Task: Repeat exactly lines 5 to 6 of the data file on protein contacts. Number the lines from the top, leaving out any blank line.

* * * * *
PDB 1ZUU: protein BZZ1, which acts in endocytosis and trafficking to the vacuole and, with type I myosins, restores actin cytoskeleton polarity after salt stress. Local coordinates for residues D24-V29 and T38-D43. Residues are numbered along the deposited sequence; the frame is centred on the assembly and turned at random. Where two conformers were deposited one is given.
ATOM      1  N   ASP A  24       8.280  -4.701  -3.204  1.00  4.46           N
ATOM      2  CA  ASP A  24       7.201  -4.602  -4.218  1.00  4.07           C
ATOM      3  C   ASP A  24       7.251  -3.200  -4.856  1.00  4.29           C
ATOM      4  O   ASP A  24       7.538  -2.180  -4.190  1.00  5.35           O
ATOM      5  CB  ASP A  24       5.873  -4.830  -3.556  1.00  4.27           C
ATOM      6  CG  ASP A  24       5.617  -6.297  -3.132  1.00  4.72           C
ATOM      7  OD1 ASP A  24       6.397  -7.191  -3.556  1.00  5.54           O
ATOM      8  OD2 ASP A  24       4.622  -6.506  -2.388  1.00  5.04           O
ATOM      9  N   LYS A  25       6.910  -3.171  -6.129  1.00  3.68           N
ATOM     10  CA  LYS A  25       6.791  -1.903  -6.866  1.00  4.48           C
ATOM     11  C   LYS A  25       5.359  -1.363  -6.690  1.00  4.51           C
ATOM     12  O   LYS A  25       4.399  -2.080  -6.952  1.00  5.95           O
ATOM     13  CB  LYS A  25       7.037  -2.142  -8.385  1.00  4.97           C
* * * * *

ATOM      4  O   ASP A  24       7.538  -2.180  -4.190  1.00  5.35           O
ATOM      5  CB  ASP A  24       5.873  -4.830  -3.556  1.00  4.27           C